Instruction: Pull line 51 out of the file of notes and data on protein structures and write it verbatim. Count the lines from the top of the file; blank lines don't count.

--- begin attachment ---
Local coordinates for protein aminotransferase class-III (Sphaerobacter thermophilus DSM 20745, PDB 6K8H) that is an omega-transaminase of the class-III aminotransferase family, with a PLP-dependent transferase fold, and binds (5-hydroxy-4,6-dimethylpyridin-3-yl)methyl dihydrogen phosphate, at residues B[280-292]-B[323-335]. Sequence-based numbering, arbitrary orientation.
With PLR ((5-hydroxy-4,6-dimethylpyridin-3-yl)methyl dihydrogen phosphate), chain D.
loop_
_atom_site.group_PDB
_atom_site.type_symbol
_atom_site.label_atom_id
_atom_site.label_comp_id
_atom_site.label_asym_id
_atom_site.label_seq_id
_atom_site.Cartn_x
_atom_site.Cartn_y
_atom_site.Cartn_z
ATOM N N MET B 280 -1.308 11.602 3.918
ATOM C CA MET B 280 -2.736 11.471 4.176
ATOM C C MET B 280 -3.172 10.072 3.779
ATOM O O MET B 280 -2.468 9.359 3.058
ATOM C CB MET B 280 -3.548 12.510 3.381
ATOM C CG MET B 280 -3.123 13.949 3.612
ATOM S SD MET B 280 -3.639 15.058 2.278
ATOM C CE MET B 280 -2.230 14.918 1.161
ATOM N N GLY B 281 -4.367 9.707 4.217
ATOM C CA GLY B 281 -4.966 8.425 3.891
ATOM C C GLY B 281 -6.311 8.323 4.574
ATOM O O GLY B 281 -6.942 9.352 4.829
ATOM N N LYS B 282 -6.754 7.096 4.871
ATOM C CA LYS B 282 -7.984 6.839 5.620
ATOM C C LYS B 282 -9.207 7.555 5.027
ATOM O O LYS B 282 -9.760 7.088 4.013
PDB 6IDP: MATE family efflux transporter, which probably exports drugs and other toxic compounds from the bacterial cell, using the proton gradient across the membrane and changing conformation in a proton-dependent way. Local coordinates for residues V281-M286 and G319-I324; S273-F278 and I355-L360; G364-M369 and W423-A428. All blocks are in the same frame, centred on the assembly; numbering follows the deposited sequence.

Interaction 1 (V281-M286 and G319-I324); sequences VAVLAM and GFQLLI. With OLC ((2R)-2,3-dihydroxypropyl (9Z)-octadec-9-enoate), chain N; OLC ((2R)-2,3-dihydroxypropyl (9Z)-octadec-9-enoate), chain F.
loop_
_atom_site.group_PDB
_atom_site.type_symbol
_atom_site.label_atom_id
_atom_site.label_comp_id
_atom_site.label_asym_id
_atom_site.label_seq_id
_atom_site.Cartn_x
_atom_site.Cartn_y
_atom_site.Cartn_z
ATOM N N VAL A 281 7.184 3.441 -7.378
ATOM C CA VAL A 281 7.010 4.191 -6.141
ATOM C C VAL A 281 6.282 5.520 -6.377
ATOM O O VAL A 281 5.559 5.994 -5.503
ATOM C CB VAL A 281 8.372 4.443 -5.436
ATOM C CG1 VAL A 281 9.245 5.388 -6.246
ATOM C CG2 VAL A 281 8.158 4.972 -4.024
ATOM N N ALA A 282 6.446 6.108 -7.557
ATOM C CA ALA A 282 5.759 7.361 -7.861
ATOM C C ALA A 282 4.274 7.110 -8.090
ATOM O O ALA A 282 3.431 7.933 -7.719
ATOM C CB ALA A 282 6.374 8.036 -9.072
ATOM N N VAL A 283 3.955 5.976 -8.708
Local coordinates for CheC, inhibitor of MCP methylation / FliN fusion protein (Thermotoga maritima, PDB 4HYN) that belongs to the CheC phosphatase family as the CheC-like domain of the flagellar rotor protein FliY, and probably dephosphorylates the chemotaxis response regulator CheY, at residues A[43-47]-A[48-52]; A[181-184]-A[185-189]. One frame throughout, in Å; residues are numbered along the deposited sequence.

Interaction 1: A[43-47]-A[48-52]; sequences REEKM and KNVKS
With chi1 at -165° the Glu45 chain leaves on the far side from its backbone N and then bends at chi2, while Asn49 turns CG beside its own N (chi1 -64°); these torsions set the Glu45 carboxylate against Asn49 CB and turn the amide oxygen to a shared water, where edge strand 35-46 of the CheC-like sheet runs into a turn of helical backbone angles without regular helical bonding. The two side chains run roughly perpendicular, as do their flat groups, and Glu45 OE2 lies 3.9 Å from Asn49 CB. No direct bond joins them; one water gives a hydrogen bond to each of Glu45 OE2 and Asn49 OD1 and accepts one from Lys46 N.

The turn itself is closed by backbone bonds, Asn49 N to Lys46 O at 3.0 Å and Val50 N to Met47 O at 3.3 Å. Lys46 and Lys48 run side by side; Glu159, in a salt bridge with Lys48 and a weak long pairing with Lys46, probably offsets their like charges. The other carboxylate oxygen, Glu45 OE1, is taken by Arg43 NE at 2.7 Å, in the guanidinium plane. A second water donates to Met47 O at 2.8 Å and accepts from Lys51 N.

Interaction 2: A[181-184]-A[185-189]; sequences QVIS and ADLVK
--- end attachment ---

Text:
ATOM O O ALA A 282 3.431 7.933 -7.719